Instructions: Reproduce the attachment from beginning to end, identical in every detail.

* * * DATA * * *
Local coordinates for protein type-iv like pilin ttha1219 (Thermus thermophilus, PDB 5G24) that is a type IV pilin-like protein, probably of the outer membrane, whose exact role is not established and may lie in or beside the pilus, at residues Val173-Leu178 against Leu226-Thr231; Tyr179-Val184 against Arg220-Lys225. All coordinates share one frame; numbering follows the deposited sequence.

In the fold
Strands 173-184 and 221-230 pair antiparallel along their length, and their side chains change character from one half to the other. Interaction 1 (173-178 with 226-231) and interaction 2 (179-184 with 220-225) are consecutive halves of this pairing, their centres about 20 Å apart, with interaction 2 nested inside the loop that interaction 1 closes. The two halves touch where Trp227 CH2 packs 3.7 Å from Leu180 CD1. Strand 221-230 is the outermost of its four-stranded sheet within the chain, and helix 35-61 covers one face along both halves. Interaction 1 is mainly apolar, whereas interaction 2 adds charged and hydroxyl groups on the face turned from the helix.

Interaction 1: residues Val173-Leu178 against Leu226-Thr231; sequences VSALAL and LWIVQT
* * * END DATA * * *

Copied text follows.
Local coordinates for protein type-iv like pilin ttha1219 (Thermus thermophilus, PDB 5G24) that is a type IV pilin-like protein, probably of the outer membrane, whose exact role is not established and may lie in or beside the pilus, at residues Val173-Leu178 against Leu226-Thr231; Tyr179-Val184 against Arg220-Lys225. All coordinates share one frame; numbering follows the deposited sequence.

In the fold
Strands 173-184 and 221-230 pair antiparallel along their length, and their side chains change character from one half to the other. Interaction 1 (173-178 with 226-231) and interaction 2 (179-184 with 220-225) are consecutive halves of this pairing, their centres about 20 Å apart, with interaction 2 nested inside the loop that interaction 1 closes. The two halves touch where Trp227 CH2 packs 3.7 Å from Leu180 CD1. Strand 221-230 is the outermost of its four-stranded sheet within the chain, and helix 35-61 covers one face along both halves. Interaction 1 is mainly apolar, whereas interaction 2 adds charged and hydroxyl groups on the face turned from the helix.

Interaction 1: residues Val173-Leu178 against Leu226-Thr231; sequences VSALAL and LWIVQT